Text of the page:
Does the tech industry welcome the LGBTQ+ community?

From passive discrimination to active acceptance, the employment landscape for LGBTQ+ people in tech is still uncertain

In 1964, a 26-year old Columbia graduate was selected by IBM Research to join a team working on the Advanced Computing Systems project, which gave rise to a number of innovations that have paved the way for modern high-performance computers. After four years of working on the project, Lynn Conway lost her job after she revealed her intention to transition to a female gender role. Despite this, Conway returned to IT the same year and went on to work for Xerox PARC, the US military’s Defense Advanced Research Projects Agency (DARPA) and, in 2014, Time Magazine named her one of “21 Transgender People Who Influenced American Culture”.

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The world of tech, just like any other industry, has participated in the systematic persecution and erasure of its LGBTQ+ community. One of the most famous examples in this country is that of World War II code-breaker and founder of computer science, Alan Turing, who in 1952 was convicted for having sex with another man. Barred from continuing his cryptographic work, or indeed any government work, and forcibly chemically castrated, he died by suicide two years later.

Although the UK’s society and legislation have become increasingly more tolerant towards queer people, few are willing to take the risk of being open about their identity in their professional lives.

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Hilary Stephenson, managing director at software provider Sigma, kicked off her career in tech in 1997, starting out in software development and moving to information design when services moved online and the internet became the priority for new product development. Over the years, she has witnessed her transgender friends being mistreated and fired, which influenced her own relations with coworkers.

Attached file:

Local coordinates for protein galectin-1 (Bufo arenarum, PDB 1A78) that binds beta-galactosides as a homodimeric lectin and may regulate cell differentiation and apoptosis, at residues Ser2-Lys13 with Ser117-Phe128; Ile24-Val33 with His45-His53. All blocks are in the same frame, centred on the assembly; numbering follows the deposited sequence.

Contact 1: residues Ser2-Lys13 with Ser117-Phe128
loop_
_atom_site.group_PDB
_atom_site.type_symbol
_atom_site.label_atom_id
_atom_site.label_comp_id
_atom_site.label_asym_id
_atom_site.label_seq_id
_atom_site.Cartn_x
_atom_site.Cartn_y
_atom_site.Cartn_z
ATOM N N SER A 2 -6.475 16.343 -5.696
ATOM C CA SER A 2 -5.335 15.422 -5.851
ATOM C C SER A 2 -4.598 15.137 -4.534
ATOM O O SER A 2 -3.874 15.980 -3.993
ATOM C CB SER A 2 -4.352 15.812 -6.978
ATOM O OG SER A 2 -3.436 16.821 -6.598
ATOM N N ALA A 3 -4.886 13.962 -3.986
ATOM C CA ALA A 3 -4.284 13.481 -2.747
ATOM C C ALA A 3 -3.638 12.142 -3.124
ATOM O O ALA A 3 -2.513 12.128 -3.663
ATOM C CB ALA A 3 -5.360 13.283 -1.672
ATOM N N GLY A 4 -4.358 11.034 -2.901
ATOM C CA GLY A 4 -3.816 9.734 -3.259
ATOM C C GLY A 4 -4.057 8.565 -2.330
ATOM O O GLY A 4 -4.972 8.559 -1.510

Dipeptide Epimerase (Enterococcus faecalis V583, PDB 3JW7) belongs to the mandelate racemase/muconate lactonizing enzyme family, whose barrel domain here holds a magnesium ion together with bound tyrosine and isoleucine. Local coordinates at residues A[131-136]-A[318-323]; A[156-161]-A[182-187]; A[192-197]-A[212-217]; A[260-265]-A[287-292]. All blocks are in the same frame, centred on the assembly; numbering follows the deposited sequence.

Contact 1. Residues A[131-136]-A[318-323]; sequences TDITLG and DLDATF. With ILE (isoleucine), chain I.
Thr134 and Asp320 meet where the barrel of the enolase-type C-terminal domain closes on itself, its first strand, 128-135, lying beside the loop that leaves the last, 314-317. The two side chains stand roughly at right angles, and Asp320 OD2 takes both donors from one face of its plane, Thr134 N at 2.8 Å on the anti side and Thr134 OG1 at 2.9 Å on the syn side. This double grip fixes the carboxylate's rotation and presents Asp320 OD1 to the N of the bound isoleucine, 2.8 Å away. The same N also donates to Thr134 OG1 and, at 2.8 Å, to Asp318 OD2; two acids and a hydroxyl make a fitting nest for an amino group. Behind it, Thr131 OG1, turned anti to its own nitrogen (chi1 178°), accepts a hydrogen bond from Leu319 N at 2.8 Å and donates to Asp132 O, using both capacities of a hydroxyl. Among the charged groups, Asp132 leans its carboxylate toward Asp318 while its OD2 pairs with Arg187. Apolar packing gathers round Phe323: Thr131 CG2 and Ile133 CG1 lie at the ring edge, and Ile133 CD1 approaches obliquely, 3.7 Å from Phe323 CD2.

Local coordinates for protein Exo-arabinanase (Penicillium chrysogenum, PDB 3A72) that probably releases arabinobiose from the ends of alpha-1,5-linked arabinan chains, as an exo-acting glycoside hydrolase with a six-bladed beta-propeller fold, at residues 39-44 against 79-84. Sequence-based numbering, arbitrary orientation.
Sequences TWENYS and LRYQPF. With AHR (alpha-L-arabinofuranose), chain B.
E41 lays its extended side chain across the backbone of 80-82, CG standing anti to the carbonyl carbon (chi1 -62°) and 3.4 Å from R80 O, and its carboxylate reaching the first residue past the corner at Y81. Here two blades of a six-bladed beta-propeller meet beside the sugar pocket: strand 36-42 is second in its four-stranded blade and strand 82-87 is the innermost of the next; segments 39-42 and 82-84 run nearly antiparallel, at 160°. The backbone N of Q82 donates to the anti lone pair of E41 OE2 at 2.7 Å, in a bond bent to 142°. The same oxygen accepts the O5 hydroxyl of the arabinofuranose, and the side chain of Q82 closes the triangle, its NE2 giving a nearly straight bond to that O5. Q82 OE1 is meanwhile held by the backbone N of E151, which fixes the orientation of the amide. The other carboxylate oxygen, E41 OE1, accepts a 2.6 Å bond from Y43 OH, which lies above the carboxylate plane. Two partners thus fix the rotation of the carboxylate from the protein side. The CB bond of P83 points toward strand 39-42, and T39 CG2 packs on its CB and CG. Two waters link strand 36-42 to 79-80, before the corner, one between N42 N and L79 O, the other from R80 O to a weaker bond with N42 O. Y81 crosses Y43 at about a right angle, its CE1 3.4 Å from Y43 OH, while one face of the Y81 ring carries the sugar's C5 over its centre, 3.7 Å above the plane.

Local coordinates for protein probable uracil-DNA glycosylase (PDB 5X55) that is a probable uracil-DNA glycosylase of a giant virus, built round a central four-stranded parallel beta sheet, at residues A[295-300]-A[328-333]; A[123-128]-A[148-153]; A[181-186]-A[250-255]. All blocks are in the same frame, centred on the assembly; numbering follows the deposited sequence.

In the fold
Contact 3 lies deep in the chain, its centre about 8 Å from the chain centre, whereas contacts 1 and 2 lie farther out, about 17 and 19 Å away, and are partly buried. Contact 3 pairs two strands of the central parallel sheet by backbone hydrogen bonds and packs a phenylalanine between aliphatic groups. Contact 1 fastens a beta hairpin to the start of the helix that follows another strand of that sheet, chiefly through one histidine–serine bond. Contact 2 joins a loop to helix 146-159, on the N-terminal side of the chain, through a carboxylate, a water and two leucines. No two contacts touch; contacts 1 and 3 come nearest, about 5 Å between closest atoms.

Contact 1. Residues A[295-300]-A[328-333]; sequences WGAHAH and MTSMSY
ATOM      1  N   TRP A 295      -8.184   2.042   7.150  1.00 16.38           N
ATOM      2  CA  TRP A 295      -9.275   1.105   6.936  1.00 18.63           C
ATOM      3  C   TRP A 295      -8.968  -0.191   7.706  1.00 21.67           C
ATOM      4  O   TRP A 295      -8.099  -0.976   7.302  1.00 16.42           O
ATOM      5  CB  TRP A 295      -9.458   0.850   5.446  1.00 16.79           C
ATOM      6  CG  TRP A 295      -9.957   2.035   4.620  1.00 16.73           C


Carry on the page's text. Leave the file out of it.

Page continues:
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“For many years I remained closeted at work, as it just wasn’t something I felt comfortable talking about and I’d made the huge, probably self-preserving, assumption it would certainly be an uncomfortable topic for others,” she says. “I understand this was quite a common position for people in the LGBTQ+ community to take, where we sought to avoid everyday embarrassments, awkwardness or shame by simply keeping quiet, or lying where needed.”

Nevertheless, Stephenson is positive about modern attitudes in tech workplaces, with noticeable improvements made over the course of the past two decades. There is, she says, a “very real and meaningful focus on diversity and inclusion I now see across the digital community”.

“Our digital emphasis on human-centred design, accessibility and user research means we’ve driven the need to understand context, behaviours and experience into the tech sector,” Stephenson adds. “That kind of empathy, interest in intersectionality and a desire to appreciate other people’s stories allow me to be much more open and comfortable in my environment and networks.”

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Trans people often do not have the option to leave their identity outside of the office. While cisgendered members of the LGBTQ+ community have the privilege to choose whether they remain ‘in the closet’, the physical changes while transitioning are noticeable at first glance and may impact professional interactions.

Three years ago, Arora Ashani founded Non Binary in Tech, a conference that highlights the work of non-binary people in the technology industry and seeks to ensure that their attendees feel “comfortable being themselves, making friends and building their network”. She started the conference inspired by her own experience in the technology industry.

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“As a queer woman of colour, it's definitely harder to find roles than my white cishet [cisgender and heterosexual] friends,” says Ashani. “When interviewing, it's hard to figure out if companies are actually inclusive to women, POC [people of colour] and queer folks, and sometimes asking directly means recruiters ghost me.”